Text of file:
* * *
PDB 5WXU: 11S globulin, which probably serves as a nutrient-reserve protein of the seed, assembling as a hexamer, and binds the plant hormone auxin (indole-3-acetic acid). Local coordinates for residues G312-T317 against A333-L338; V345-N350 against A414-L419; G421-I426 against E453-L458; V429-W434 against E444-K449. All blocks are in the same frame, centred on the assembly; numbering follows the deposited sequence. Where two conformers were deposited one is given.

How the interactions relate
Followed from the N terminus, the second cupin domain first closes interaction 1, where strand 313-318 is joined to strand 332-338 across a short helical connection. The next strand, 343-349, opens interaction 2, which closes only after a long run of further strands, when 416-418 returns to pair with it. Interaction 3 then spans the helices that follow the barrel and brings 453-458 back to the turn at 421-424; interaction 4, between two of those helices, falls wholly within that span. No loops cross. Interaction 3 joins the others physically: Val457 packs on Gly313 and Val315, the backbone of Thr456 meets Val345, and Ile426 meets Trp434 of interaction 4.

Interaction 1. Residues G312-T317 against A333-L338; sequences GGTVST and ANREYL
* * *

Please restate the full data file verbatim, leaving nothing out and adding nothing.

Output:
PDB 5WXU: 11S globulin, which probably serves as a nutrient-reserve protein of the seed, assembling as a hexamer, and binds the plant hormone auxin (indole-3-acetic acid). Local coordinates for residues G312-T317 against A333-L338; V345-N350 against A414-L419; G421-I426 against E453-L458; V429-W434 against E444-K449. All blocks are in the same frame, centred on the assembly; numbering follows the deposited sequence. Where two conformers were deposited one is given.

How the interactions relate
Followed from the N terminus, the second cupin domain first closes interaction 1, where strand 313-318 is joined to strand 332-338 across a short helical connection. The next strand, 343-349, opens interaction 2, which closes only after a long run of further strands, when 416-418 returns to pair with it. Interaction 3 then spans the helices that follow the barrel and brings 453-458 back to the turn at 421-424; interaction 4, between two of those helices, falls wholly within that span. No loops cross. Interaction 3 joins the others physically: Val457 packs on Gly313 and Val315, the backbone of Thr456 meets Val345, and Ile426 meets Trp434 of interaction 4.

Interaction 1. Residues G312-T317 against A333-L338; sequences GGTVST and ANREYL